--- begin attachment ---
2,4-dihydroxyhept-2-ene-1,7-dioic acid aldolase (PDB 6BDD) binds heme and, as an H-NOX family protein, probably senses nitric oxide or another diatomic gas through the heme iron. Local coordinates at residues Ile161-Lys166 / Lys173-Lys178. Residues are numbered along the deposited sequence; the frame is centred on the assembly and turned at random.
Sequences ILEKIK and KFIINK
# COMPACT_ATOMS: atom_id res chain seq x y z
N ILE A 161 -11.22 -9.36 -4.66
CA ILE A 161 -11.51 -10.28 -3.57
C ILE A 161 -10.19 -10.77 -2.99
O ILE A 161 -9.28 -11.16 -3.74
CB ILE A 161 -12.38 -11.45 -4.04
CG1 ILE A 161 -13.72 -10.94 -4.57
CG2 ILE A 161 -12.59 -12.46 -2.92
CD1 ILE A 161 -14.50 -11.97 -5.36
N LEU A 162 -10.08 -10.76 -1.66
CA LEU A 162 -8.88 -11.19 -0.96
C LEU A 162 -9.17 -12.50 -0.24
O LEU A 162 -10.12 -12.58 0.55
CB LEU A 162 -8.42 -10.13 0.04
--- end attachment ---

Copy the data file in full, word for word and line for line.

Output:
2,4-dihydroxyhept-2-ene-1,7-dioic acid aldolase (PDB 6BDD) binds heme and, as an H-NOX family protein, probably senses nitric oxide or another diatomic gas through the heme iron. Local coordinates at residues Ile161-Lys166 / Lys173-Lys178. Residues are numbered along the deposited sequence; the frame is centred on the assembly and turned at random.
Sequences ILEKIK and KFIINK
# COMPACT_ATOMS: atom_id res chain seq x y z
N ILE A 161 -11.22 -9.36 -4.66
CA ILE A 161 -11.51 -10.28 -3.57
C ILE A 161 -10.19 -10.77 -2.99
O ILE A 161 -9.28 -11.16 -3.74
CB ILE A 161 -12.38 -11.45 -4.04
CG1 ILE A 161 -13.72 -10.94 -4.57
CG2 ILE A 161 -12.59 -12.46 -2.92
CD1 ILE A 161 -14.50 -11.97 -5.36
N LEU A 162 -10.08 -10.76 -1.66
CA LEU A 162 -8.88 -11.19 -0.96
C LEU A 162 -9.17 -12.50 -0.24
O LEU A 162 -10.12 -12.58 0.55
CB LEU A 162 -8.42 -10.13 0.04